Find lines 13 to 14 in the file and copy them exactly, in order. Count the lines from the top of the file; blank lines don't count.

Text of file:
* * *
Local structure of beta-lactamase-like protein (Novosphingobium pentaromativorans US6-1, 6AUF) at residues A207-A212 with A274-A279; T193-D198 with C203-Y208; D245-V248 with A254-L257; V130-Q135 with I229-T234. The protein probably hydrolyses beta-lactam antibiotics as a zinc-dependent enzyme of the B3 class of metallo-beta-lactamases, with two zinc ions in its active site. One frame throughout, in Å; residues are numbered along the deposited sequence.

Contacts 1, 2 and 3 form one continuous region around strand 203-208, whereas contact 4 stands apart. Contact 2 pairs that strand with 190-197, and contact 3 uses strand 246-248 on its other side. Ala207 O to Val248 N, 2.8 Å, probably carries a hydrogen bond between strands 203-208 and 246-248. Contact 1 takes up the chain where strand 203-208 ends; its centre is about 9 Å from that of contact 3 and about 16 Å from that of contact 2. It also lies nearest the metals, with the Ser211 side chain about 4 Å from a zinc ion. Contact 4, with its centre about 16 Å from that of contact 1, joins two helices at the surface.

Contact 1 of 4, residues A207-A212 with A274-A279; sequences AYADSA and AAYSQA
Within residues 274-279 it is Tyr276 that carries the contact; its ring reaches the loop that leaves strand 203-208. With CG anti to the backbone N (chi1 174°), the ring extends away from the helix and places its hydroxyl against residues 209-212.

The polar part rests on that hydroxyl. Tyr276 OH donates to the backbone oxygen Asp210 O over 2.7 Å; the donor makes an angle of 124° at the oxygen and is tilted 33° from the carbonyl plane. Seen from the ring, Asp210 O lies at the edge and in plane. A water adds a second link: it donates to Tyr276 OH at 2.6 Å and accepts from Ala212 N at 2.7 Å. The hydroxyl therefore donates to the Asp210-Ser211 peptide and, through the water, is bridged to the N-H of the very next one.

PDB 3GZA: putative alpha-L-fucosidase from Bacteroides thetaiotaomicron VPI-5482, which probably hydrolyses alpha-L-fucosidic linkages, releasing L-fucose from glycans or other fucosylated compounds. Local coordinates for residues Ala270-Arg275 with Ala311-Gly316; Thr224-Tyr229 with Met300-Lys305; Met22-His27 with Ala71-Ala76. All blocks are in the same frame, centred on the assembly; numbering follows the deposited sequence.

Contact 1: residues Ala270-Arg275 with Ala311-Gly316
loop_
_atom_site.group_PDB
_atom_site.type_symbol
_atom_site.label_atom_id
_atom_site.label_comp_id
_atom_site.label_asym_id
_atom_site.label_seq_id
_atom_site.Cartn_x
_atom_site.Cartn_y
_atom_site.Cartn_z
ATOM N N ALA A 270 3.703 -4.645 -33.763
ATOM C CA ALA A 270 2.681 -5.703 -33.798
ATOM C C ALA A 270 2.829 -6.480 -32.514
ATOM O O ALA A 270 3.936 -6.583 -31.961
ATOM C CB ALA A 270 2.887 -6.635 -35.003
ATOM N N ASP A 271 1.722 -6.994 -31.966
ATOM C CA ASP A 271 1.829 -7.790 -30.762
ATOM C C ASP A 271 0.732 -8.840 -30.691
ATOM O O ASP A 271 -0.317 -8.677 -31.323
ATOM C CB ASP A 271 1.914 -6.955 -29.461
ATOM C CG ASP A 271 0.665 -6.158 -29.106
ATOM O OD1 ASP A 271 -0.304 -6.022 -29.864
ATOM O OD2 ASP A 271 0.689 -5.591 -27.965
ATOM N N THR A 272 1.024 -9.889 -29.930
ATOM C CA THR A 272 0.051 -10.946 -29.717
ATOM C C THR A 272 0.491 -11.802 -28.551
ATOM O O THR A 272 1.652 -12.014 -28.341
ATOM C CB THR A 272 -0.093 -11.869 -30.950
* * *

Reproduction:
_atom_site.label_asym_id
_atom_site.label_seq_id